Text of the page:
Hosters, Cloud Service Providers, MSPs, and the Channel Ecosystem at HostingCon

The attendees of HostingCon, and the audience we strive to serve most directly, tend to define their businesses in variety of ways – cloud providers, hosting providers and managed service providers are all in similar businesses, but with differences in their models.

The distinctions are difficult to make, and there’s plenty of overlap. Many hosting providers are managed service providers, or offer cloud infrastructure or cloud software. Some cloud hosting providers are managed service providers. And many managed service providers offer cloud services. There are few companies that intentionally exist within a boundary they’ve drawn because of a particular definition or term.

One interesting feature that unites these businesses – particularly interesting in the context of HostingCon – is their value to the software vendors and other hosted services as a channel for the distribution of their services.

In all the various incarnations of the hosted services business – web hosting, SaaS, managed service providers, cloud hosting – one of the greatest currencies is that relationship with the end user, in terms of billing, but also in terms of support and perhaps most importantly, trust.

At most of the steps up-stream in the hosting ecosystem, vendors recognize that the various providers of hosted services bring that end-user relationship to the table, and they recognize that selling through the hosting channel is the most effective and efficient way of selling into the end user market. Much more so than selling to them directly.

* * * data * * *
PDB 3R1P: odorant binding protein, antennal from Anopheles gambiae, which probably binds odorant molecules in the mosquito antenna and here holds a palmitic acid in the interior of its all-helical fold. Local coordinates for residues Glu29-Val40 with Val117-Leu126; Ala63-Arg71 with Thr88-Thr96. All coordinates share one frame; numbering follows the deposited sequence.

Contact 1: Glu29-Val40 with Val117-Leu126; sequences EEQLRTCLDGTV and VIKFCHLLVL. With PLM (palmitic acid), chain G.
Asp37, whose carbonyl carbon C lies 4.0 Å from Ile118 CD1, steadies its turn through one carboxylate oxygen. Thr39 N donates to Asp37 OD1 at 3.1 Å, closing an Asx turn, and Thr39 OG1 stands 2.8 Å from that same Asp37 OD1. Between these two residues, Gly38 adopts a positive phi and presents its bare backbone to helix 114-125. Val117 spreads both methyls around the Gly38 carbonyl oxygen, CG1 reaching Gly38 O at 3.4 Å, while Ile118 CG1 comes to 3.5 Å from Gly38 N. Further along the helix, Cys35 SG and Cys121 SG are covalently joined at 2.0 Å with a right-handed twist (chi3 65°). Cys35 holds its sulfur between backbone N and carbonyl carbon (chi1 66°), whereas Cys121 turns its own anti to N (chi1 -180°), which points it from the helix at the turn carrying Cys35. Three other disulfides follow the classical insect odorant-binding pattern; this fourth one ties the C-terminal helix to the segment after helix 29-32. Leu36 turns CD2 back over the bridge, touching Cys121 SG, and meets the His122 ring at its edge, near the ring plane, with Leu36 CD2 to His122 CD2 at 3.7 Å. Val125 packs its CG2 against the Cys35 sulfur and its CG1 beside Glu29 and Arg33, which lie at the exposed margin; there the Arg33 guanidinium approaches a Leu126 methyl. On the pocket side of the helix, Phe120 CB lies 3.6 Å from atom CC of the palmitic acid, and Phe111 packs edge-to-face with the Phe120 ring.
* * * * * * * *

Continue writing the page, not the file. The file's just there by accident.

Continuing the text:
The really nice thing about this ecosystem, from the perspective of the channel partner, is the positive light that puts on being sold to. As I’ve expressed elsewhere, being marketed to in this business isn’t like somebody trying to sell you a car while you’re trying to watch football. It’s somebody trying to pitch you tools that will help you provide the best possible set of services to the customers and businesses that rely on you.

Good service providers, focus a lot of their energy on building out the best possible suite of services around the needs of their customers. And with very few exceptions, those service providers rely on partnerships with vendors to supply those services. In a way, being a good service provider and a good channel partner are part of the same equation.

Managed service providers, cloud providers and hosting providers in general regard the channel structure as a mutually beneficial arrangement with the potential to enhance the prospects of everybody involved. Vendors gain access to customers they probably couldn’t reach on their own. Service providers gain new revenue streams, and functions that could add to their overall appeal. End users get access to a greater breadth of services through a one-stop shop.

It’s interesting to look at how the channel ecosystem overlays HostingCon as an event. Throughout the feedback we receive, attendees routinely list meeting with new partners and existing partners as one of their major motivations for attending the show.

That ecosystem is certainly apparent in the exhibit area. A quick trip through the exhibit hall can reveal an amazing list of software and hosted software service providers looking to partner with the hosting or service provider channel, as well as many other upstream software and hardware makers not necessarily looking to sell through hosting providers, but to sell directly to them.

It’s also something we’re determined to see reflected in the educational program. We’re working to bring in big vendors and successful channel partners to share some of their channel strategy ideas that can help build on the business models of attendee companies.

Hosting providers, managed service providers and cloud providers in general understand and appreciate the role they play as a channel partners, and the opportunity that presents. But, of course, being a good channel partner doesn’t mean working hard to make your vendors happy. It’s a matter of bringing together services in a package that will best benefit your customers.

HostingCon is a great place to build on that package.

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